I signed up for a local mindfulness class. My department didn’t have money available for the course so the instructor, Lisa Wellstead, gave me her public safety rate and my battalion chief allowed me to take off when the classes hit on shift as log as staffing was good. For those not familiar with mindfulness. It helps you increase your ability to focus. That’s the short explanation.

Shortly after, Ric was going to be speaking about these techniques at Firehouse World in Nashville. Again, our department didn’t have any money available for the conference so, I paid my own way, up at 0400, drive to Nashville, take the class and come home same day.

And now it was time to apply what I was learning. The Orlando Fire Conference had a firefighter survival class so I requested to attend. Still no money but I was given leave so I paid my way again. It was a good excuse to pull the boat and fish a couple of days anyway. I was nervous as a cat but, using my techniques helped as they crammed us into boxes of wire, forced us through holes and gave us a RIT drill in smoke that kicked even the young guy’s butts.

In Orlando, like at many classes, after the instructor explained what we’d be doing they opened it up for comments and questions. Sure, I would have loved all of those young pukes to believe I was some grizzled smoke eater that didn’t have a single weakness. But I also wanted everyone to know what I was going through and why I was there. And opening up about where I’d been and where I wanted to go was another epiphany on this journey.

Being open about your struggles doesn’t bring condemnation. It brings empathy and it brings guys to your side who encourage you and want to see you succeed. It also brings openness on their part. You’d be surprised at how many firefighters share the same struggles you do.

Even if you haven’t “felt the lightning”. Yet. I encourage you to take a class on tactical resilience or, if I have the opportunity to give it again, my Calm, Cool, and Collected in Chaos Class. These are skills that you’ll need at some point in your career. I see 3 and possibly 4 applications.

First, for the recruit or the instructor of recruit(s) that demonstrate claustrophobic traits and/or rip off their facepieces in smoke or darkness. When I was a training officer, we had no way to help these people other than having them wear their mask more. That works with some, but with others its like throwing a person who can’t swim into the deep end. It only makes it worse. These are practical skills that will enable them to overcome and succeed.

Second, for the firefighter in his/her prime, the rock star. If they ever find themselves in a survival situation, these skills and the baseline mental attitudes that can be learned over time; positive self-talk, mental focus, visualization may very well be the difference between living to fight another day and being Firefighter #1 on a NIOSH Report next year.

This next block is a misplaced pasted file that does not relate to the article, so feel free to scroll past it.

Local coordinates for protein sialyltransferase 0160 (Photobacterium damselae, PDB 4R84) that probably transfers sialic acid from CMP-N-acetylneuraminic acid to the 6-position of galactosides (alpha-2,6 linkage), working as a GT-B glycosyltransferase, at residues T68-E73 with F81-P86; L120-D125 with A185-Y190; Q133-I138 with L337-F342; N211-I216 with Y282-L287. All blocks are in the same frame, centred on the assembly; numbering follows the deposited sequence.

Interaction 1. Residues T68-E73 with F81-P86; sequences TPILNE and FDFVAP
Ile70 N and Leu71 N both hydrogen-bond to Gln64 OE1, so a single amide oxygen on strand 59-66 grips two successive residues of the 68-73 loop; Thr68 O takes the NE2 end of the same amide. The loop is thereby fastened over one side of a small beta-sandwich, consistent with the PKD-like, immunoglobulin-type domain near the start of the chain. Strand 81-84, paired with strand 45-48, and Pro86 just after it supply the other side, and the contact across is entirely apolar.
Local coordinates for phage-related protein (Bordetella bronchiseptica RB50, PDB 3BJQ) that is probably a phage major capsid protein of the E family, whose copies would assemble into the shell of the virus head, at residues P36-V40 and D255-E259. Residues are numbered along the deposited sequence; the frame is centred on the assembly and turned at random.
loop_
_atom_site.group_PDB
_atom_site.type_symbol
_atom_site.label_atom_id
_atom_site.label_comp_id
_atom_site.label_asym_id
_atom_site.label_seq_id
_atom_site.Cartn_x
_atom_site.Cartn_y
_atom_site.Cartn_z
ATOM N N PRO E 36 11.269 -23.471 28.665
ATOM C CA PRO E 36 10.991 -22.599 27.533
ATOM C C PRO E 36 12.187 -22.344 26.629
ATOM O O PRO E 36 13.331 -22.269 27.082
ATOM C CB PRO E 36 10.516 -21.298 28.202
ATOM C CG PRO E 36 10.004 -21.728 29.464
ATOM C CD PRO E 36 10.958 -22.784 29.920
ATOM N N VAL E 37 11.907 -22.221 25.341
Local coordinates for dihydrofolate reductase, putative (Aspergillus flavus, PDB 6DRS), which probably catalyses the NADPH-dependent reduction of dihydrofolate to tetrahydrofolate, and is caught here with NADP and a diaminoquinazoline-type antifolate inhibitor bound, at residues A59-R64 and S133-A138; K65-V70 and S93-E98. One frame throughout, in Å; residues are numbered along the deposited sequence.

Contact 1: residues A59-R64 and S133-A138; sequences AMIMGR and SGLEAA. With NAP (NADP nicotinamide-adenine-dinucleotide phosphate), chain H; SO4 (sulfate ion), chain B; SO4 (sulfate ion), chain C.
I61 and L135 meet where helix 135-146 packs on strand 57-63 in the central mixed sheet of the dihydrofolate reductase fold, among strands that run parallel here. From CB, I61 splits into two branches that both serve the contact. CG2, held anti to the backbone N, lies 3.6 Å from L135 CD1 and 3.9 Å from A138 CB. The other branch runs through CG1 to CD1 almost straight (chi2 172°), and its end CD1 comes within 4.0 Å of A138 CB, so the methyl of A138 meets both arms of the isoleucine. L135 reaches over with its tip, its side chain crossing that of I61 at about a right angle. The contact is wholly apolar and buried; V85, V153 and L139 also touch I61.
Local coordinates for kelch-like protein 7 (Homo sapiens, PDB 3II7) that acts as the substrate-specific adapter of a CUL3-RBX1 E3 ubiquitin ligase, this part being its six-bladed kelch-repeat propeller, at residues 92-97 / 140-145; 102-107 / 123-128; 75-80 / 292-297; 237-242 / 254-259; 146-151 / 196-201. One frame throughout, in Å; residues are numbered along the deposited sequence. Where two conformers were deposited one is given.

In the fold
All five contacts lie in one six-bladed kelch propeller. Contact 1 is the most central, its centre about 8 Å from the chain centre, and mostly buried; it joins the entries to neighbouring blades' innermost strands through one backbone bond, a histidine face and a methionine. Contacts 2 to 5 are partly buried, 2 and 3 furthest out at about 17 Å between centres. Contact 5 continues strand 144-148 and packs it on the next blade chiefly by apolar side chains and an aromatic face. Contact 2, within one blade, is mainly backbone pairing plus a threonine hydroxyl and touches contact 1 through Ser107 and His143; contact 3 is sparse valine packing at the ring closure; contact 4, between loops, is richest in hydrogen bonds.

Third, you’re going to get older and when you do you won’t be able to perform like you could when you were younger. After speaking with some professionals, I realized that my panic wasn’t coming from the mask. It was coming from a fear of looking bad in front of my crew and my peers. Those who know me, know that I have two speeds but my top end speed at age 53 isn’t what it was at 33 or even 43. However, my brain demanded from my body what it couldn’t give anymore and it freaked me out.

And a fourth application for those aspiring to become Smokedivers or attend some other extreme training sessions. I can promise you that these skills will assist you during your week. They will enable you to return yourself to a calmer state and maintain focus during evolutions and they will enable you to extend your air. I ASSURE YOU.

At the end of the day you have to take care of yourself. If you need to send yourself for training then do it. Pull your boat like I did and make a working vacation. If you can’t afford that then get a book from Amazon. Reach out to the guys at Tactical Resilience, or Firefighter Craftmanship, or email me and I’ll give you what I’ve got.

Listen for the thunder and do your best to avoid the lightning.

3 thoughts on “I can’t Wear my &%$! MASK!”

  1. I think “weakness” does not adequately describe your experience. I would use “cumulative” to describe what you went through. In his class, Ric explores how the human nervous system reacts and response to stress. Firefighters are exposed to significant stressors every day and as the stress builds, at some point, it has to come out: job performance, family breakdowns, substance abuse.. take your pick. The mental skills you developed will go a long way in restoring job performance, extending your career and ultimately they will reduce your risk of developing the common chronic mental health problems that plague today’s fire service.

    1. I definitely agree that it’s cumulative. Even in my late 40’s I’d roll my eyes when I’d hear people talk about how stressful the fire service is. Even though I’d had some previous stress issues (see my piece; Suicide? Yeah, I Pondered it) I didn’t see it. I thought, “Stress? Are you kidding? Every third day hanging out with great guys, cooking, comradery and maybe getting to run into a fire, what could be better?” However, withing a few years, I could feel my stomach tighten when I’d pull into the station parking lot at the beginning of a shift and the weight of the world lift off my shoulders as I left the next day.

      Thanks for the comment!

    2. Great chatting yesterday Barry. This is powerful stuff that I hope catches on more.

      Don’t forget to subscribe 🙂

Leave a Reply

Your email address will not be published. Required fields are marked *

This site uses Akismet to reduce spam. Learn how your comment data is processed.